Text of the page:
Performance-based logistics should not become an excuse for either the Obama Administration or Congress to cut the defense budget. The primary objective should be to create a stronger and more cost-effective military.

Conclusion

The Department of Defense, the military services, and the taxpayers need a military logistical system that works effectively and efficiently. Experience suggests that the performance-based logistics that have been applied through public–private partnerships and pursued selectively at some of the nation’s military depots can lead to marked improvements in the military logistics system. Nevertheless, the application of performance-based logistics remains limited.

Accordingly, Congress needs to reinforce the movement toward adoption of performance-based logistics. This starts with highlighting the successes that have been achieved to date. It continues with Congress recognizing that an anti-contractor bias does not serve the public interest. It concludes with Congress authorizing a limited pilot program for identifying provisions in the law and in regulations that are barriers to the expansion of performance-based logistics and permitting the applicable laws and regulations to be waived under a careful process that involves the depot managers and employees, the private contractors, and the Defense Department leadership.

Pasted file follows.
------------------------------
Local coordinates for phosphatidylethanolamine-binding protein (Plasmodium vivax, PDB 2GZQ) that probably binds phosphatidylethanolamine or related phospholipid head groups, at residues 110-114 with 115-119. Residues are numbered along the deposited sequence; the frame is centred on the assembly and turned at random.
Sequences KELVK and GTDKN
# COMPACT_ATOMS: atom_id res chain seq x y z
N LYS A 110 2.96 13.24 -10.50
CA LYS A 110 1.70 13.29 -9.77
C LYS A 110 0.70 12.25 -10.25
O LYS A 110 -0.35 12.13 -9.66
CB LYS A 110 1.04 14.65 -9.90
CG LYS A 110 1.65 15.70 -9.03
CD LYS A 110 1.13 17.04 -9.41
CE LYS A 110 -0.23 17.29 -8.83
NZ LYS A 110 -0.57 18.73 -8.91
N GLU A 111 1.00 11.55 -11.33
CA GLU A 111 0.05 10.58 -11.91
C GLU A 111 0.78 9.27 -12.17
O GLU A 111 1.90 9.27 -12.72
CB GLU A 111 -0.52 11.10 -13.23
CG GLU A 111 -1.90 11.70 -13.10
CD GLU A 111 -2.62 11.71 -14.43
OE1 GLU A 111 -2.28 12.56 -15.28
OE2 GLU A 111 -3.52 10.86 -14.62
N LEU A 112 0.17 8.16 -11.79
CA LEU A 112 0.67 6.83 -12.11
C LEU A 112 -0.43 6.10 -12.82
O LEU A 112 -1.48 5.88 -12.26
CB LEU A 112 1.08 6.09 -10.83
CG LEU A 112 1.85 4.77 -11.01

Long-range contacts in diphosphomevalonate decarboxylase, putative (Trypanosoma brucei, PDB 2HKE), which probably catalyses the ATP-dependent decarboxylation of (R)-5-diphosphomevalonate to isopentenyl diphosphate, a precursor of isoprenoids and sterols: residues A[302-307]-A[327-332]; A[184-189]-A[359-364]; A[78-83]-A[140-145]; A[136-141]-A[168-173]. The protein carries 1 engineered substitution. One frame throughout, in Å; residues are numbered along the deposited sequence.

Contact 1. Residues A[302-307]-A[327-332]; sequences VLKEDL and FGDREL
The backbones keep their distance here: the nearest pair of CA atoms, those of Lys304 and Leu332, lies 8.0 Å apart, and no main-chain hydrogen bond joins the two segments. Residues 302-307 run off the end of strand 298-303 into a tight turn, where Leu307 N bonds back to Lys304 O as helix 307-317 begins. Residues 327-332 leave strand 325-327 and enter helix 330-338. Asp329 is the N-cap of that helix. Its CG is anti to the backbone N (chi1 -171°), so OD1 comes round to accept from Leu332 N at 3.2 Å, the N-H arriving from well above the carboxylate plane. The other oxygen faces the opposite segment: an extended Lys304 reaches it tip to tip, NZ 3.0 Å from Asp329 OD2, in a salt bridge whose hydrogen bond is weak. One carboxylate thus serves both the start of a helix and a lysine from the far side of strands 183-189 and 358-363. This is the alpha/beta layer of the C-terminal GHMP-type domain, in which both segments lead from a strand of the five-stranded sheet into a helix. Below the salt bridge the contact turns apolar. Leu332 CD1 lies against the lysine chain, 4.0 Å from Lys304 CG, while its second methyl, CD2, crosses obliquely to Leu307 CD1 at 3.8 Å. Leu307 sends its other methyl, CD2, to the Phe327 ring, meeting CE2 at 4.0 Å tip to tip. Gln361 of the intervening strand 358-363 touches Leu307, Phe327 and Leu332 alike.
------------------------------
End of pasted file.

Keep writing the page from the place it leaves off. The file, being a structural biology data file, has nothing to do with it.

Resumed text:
The efficiency and effectiveness of the military logistical system can be improved. Performance-based logistics offers promising opportunities that Congress should recognize.

Baker Spring is F. M. Kirby Research Fellow in National Security Policy in the Douglas and Sarah Allison Center for Foreign Policy Studies, a division of the Kathryn and Shelby Cullom Davis Institute for International Studies, at The Heritage Foundation.

Show references in this report

[1]Aerospace Industries Association, “Modernizing Defense Logistics,” May 26, 2009.

[2]For an overview of performance-based logistics, see Daniel Gouré, “Performance-Based Logistics: A Primer for the New Administration,” The Lexington Institute, April 2009.